Without rival, one of the most difficult leadership roles I have ever had is leading creative teams, and I’m a life-long creative! In this post, I will explore these challenges and offer some remedies that have helped me in my 30-year career journey leading others. There is a lot of material on leadership available and I fully support many of these best practices for general leadership. However, I have found less information available on leading creative teams; I hope you find this information helpful!

What’s the Difference?

Let’s start by examining the differences between creative and non-creative teams. I would categorize “non-creative” roles as those whose primary delivery, action, or existence is inherently not a creative function or part of a project. That’s not to say that these team members aren’t creative individually or actually perform their tasks by applying creativity… Let’s use an engineer as...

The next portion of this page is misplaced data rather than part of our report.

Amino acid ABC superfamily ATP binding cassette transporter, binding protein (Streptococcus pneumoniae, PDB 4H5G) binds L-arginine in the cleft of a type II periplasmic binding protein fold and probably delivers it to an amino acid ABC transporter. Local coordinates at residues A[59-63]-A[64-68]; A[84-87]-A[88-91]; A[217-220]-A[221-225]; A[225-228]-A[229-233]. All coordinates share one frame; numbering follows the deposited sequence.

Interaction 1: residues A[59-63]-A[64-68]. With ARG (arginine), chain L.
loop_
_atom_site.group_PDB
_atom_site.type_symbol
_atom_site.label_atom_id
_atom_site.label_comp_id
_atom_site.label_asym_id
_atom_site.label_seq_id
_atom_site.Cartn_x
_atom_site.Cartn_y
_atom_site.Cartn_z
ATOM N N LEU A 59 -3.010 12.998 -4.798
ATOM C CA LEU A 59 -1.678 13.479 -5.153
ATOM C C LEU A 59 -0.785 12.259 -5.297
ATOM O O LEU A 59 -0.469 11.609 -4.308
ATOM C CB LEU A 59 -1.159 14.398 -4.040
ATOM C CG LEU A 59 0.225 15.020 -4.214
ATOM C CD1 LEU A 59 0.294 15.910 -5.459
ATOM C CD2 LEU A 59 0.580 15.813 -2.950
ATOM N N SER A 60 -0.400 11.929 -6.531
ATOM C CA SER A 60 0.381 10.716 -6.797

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The Dynamics of Team Culture & Collaboration

The individual parts are greater than the whole

 

The Themed Entertainment Industry is a broad and wonderfully complex world that offers incredible escapism, imagination and emotional connection. It also feels like the projects we undertake to build these experiences are equally complex, vast and definitely generate emotion! Telling dimensional stories to one of the widest demographic of visitors of any market in the world and creating them to perform 365 days a year for 15-18 hours a day without diminishing the experience is a very tall order indeed!

Highly specialized, interdisciplinary team work for years to create and build these experiences with multiple layers of detail. There are many educational materials available to inform the curious how these experiences are dreamt-up and delivered, however, there doesn’t seem to be much discussion on the dynamic, collaborative teams and their culture that is created to foster these awesome achievements. The first step is to...

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Dimensionalizing Brand